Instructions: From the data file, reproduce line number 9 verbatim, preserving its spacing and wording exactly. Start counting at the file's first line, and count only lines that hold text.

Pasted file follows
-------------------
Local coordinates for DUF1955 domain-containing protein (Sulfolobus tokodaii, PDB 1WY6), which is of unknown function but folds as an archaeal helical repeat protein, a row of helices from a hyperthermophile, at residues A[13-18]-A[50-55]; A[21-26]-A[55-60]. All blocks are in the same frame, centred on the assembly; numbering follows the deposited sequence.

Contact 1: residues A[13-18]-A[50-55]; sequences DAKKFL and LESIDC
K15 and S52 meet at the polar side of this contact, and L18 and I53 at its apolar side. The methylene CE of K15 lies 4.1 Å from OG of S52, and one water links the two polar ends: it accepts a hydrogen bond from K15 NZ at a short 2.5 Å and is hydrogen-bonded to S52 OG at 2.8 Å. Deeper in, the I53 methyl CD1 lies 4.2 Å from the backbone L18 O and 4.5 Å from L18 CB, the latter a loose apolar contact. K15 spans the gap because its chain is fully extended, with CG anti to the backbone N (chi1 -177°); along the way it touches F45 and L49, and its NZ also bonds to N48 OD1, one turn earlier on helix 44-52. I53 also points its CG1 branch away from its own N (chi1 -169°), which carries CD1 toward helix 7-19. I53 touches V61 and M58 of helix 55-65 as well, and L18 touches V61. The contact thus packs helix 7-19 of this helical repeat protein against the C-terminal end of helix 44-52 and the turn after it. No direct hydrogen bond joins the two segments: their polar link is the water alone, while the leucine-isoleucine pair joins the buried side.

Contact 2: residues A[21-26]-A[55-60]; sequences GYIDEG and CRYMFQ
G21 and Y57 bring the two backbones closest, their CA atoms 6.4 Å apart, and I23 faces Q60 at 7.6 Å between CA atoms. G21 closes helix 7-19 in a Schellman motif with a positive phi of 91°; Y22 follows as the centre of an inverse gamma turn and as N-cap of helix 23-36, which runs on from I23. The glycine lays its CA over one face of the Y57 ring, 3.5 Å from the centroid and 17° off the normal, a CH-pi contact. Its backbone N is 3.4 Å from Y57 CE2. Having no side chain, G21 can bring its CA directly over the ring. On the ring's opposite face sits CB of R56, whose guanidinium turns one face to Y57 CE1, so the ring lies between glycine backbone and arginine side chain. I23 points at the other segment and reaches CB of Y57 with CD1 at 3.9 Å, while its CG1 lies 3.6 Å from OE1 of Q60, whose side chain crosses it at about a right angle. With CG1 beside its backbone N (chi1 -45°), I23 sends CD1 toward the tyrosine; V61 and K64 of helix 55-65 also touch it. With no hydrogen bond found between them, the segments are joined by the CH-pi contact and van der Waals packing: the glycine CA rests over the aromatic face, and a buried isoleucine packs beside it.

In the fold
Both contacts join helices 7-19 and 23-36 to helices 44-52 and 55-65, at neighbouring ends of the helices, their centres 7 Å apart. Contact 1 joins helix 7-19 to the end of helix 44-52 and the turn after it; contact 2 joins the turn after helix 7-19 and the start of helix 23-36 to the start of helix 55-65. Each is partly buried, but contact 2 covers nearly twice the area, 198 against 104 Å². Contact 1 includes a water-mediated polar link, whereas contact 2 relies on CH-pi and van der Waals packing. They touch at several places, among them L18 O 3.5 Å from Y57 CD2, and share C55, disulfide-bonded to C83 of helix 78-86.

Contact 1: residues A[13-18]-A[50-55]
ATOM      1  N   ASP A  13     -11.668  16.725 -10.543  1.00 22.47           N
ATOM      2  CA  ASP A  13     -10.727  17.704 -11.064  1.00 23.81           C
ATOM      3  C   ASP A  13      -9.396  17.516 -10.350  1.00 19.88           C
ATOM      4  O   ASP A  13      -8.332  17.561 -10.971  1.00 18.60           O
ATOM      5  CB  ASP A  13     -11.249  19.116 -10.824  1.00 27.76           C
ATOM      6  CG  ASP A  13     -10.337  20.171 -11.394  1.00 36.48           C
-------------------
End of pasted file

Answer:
ATOM      1  N   ASP A  13     -11.668  16.725 -10.543  1.00 22.47           N